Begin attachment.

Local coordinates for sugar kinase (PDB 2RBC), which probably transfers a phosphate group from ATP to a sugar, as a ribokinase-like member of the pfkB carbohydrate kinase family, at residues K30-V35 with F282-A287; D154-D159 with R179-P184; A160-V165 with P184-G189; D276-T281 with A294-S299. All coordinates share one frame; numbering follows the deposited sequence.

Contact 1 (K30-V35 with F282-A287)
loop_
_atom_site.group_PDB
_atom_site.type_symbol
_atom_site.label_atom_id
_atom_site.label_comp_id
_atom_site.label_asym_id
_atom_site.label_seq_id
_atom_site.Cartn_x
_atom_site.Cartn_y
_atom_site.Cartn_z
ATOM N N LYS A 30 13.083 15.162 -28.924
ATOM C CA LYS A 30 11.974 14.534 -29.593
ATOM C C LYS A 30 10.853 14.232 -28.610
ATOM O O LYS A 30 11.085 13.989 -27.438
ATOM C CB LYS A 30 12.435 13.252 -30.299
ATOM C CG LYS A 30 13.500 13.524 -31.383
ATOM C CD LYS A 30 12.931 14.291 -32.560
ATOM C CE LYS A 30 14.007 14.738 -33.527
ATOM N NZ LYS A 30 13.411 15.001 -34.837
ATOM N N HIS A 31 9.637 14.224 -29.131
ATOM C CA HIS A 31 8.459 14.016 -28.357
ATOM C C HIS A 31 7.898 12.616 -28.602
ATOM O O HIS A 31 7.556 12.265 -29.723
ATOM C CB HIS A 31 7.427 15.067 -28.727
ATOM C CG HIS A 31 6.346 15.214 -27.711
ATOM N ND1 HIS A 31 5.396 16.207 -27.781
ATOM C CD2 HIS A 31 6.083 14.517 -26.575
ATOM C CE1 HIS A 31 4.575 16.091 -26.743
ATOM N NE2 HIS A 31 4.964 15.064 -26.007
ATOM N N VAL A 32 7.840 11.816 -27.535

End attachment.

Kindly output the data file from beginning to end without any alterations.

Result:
Local coordinates for sugar kinase (PDB 2RBC), which probably transfers a phosphate group from ATP to a sugar, as a ribokinase-like member of the pfkB carbohydrate kinase family, at residues K30-V35 with F282-A287; D154-D159 with R179-P184; A160-V165 with P184-G189; D276-T281 with A294-S299. All coordinates share one frame; numbering follows the deposited sequence.

Contact 1 (K30-V35 with F282-A287)
loop_
_atom_site.group_PDB
_atom_site.type_symbol
_atom_site.label_atom_id
_atom_site.label_comp_id
_atom_site.label_asym_id
_atom_site.label_seq_id
_atom_site.Cartn_x
_atom_site.Cartn_y
_atom_site.Cartn_z
ATOM N N LYS A 30 13.083 15.162 -28.924
ATOM C CA LYS A 30 11.974 14.534 -29.593
ATOM C C LYS A 30 10.853 14.232 -28.610
ATOM O O LYS A 30 11.085 13.989 -27.438
ATOM C CB LYS A 30 12.435 13.252 -30.299
ATOM C CG LYS A 30 13.500 13.524 -31.383
ATOM C CD LYS A 30 12.931 14.291 -32.560
ATOM C CE LYS A 30 14.007 14.738 -33.527
ATOM N NZ LYS A 30 13.411 15.001 -34.837
ATOM N N HIS A 31 9.637 14.224 -29.131
ATOM C CA HIS A 31 8.459 14.016 -28.357
ATOM C C HIS A 31 7.898 12.616 -28.602
ATOM O O HIS A 31 7.556 12.265 -29.723
ATOM C CB HIS A 31 7.427 15.067 -28.727
ATOM C CG HIS A 31 6.346 15.214 -27.711
ATOM N ND1 HIS A 31 5.396 16.207 -27.781
ATOM C CD2 HIS A 31 6.083 14.517 -26.575
ATOM C CE1 HIS A 31 4.575 16.091 -26.743
ATOM N NE2 HIS A 31 4.964 15.064 -26.007
ATOM N N VAL A 32 7.840 11.816 -27.535